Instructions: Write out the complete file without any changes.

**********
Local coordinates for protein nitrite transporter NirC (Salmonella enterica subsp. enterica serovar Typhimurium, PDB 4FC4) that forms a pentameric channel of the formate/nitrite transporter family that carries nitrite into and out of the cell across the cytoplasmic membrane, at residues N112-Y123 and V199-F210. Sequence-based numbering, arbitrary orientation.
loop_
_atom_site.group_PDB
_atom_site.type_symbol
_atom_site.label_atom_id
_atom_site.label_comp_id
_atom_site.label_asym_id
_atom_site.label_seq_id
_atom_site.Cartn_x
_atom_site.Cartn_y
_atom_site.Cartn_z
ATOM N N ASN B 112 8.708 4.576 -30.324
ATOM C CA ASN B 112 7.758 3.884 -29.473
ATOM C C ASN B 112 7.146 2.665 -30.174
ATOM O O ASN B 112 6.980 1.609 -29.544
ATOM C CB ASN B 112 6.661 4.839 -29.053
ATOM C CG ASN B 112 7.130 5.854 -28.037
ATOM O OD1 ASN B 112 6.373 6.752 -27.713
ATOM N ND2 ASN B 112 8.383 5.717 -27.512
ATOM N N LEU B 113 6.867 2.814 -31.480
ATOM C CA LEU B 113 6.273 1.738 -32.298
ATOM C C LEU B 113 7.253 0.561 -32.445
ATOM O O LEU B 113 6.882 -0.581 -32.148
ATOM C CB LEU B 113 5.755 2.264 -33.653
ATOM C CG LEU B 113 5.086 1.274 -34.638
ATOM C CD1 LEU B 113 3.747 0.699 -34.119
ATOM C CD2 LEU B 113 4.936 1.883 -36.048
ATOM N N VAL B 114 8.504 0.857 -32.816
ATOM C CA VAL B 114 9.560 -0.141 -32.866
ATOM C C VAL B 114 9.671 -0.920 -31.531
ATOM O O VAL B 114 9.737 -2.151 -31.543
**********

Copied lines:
Local coordinates for protein nitrite transporter NirC (Salmonella enterica subsp. enterica serovar Typhimurium, PDB 4FC4) that forms a pentameric channel of the formate/nitrite transporter family that carries nitrite into and out of the cell across the cytoplasmic membrane, at residues N112-Y123 and V199-F210. Sequence-based numbering, arbitrary orientation.
loop_
_atom_site.group_PDB
_atom_site.type_symbol
_atom_site.label_atom_id
_atom_site.label_comp_id
_atom_site.label_asym_id
_atom_site.label_seq_id
_atom_site.Cartn_x
_atom_site.Cartn_y
_atom_site.Cartn_z
ATOM N N ASN B 112 8.708 4.576 -30.324
ATOM C CA ASN B 112 7.758 3.884 -29.473
ATOM C C ASN B 112 7.146 2.665 -30.174
ATOM O O ASN B 112 6.980 1.609 -29.544
ATOM C CB ASN B 112 6.661 4.839 -29.053
ATOM C CG ASN B 112 7.130 5.854 -28.037
ATOM O OD1 ASN B 112 6.373 6.752 -27.713
ATOM N ND2 ASN B 112 8.383 5.717 -27.512
ATOM N N LEU B 113 6.867 2.814 -31.480
ATOM C CA LEU B 113 6.273 1.738 -32.298
ATOM C C LEU B 113 7.253 0.561 -32.445
ATOM O O LEU B 113 6.882 -0.581 -32.148
ATOM C CB LEU B 113 5.755 2.264 -33.653
ATOM C CG LEU B 113 5.086 1.274 -34.638
ATOM C CD1 LEU B 113 3.747 0.699 -34.119
ATOM C CD2 LEU B 113 4.936 1.883 -36.048
ATOM N N VAL B 114 8.504 0.857 -32.816
ATOM C CA VAL B 114 9.560 -0.141 -32.866
ATOM C C VAL B 114 9.671 -0.920 -31.531
ATOM O O VAL B 114 9.737 -2.151 -31.543